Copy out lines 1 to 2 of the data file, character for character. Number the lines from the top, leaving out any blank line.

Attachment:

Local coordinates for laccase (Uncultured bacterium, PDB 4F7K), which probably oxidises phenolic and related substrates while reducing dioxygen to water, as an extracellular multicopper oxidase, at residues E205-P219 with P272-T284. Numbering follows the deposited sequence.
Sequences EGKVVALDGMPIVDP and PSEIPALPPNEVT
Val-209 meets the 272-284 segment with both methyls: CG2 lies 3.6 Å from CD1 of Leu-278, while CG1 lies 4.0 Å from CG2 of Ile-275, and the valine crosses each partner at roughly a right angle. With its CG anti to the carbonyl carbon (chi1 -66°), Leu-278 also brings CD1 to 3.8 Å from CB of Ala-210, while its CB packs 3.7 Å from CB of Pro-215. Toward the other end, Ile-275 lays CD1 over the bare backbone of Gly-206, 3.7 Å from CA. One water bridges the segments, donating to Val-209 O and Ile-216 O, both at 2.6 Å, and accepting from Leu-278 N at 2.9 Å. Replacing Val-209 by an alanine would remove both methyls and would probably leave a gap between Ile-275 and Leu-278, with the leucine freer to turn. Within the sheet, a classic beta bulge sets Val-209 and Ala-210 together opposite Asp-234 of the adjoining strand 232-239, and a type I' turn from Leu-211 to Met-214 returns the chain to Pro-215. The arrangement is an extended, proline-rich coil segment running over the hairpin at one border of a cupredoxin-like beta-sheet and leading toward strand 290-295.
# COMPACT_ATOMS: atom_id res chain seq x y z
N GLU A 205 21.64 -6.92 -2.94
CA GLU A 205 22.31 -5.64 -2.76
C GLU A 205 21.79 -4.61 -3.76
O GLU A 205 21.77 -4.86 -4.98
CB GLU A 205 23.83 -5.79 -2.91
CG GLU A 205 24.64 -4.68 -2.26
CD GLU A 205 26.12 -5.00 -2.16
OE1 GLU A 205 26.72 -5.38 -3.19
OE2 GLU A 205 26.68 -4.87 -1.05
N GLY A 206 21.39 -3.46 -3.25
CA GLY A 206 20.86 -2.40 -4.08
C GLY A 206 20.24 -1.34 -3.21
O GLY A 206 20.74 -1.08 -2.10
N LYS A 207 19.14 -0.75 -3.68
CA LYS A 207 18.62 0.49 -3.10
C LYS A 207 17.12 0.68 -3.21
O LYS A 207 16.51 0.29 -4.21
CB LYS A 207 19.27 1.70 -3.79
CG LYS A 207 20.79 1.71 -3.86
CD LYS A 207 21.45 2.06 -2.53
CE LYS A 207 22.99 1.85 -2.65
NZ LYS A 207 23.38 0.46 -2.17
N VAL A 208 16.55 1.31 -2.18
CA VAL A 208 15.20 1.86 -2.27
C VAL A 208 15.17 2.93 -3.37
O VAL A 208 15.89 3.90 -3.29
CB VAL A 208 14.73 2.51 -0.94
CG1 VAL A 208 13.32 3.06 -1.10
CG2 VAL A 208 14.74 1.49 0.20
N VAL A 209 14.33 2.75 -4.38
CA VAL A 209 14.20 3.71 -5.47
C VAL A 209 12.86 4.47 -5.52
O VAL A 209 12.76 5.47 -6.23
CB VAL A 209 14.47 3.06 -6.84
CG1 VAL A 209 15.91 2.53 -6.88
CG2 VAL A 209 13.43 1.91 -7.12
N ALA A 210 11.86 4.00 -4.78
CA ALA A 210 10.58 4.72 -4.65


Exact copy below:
Local coordinates for laccase (Uncultured bacterium, PDB 4F7K), which probably oxidises phenolic and related substrates while reducing dioxygen to water, as an extracellular multicopper oxidase, at residues E205-P219 with P272-T284. Numbering follows the deposited sequence.
Sequences EGKVVALDGMPIVDP and PSEIPALPPNEVT